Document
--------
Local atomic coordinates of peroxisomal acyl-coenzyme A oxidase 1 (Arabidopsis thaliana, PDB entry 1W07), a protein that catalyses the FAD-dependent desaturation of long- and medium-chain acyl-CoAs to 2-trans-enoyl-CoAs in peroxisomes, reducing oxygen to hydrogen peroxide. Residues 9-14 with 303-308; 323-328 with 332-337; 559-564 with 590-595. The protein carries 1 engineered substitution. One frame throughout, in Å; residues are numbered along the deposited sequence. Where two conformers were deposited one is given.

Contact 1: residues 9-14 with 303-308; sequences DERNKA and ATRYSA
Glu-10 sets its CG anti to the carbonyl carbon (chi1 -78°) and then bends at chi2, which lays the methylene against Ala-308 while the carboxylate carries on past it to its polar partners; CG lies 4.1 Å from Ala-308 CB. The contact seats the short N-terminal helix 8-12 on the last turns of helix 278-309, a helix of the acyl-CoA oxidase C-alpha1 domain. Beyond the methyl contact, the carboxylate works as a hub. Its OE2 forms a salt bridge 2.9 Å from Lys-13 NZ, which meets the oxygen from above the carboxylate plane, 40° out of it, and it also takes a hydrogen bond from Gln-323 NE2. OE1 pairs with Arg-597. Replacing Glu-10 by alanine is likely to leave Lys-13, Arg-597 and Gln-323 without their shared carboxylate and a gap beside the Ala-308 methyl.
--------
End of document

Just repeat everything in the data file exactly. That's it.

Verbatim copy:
Local atomic coordinates of peroxisomal acyl-coenzyme A oxidase 1 (Arabidopsis thaliana, PDB entry 1W07), a protein that catalyses the FAD-dependent desaturation of long- and medium-chain acyl-CoAs to 2-trans-enoyl-CoAs in peroxisomes, reducing oxygen to hydrogen peroxide. Residues 9-14 with 303-308; 323-328 with 332-337; 559-564 with 590-595. The protein carries 1 engineered substitution. One frame throughout, in Å; residues are numbered along the deposited sequence. Where two conformers were deposited one is given.

Contact 1: residues 9-14 with 303-308; sequences DERNKA and ATRYSA
Glu-10 sets its CG anti to the carbonyl carbon (chi1 -78°) and then bends at chi2, which lays the methylene against Ala-308 while the carboxylate carries on past it to its polar partners; CG lies 4.1 Å from Ala-308 CB. The contact seats the short N-terminal helix 8-12 on the last turns of helix 278-309, a helix of the acyl-CoA oxidase C-alpha1 domain. Beyond the methyl contact, the carboxylate works as a hub. Its OE2 forms a salt bridge 2.9 Å from Lys-13 NZ, which meets the oxygen from above the carboxylate plane, 40° out of it, and it also takes a hydrogen bond from Gln-323 NE2. OE1 pairs with Arg-597. Replacing Glu-10 by alanine is likely to leave Lys-13, Arg-597 and Gln-323 without their shared carboxylate and a gap beside the Ala-308 methyl.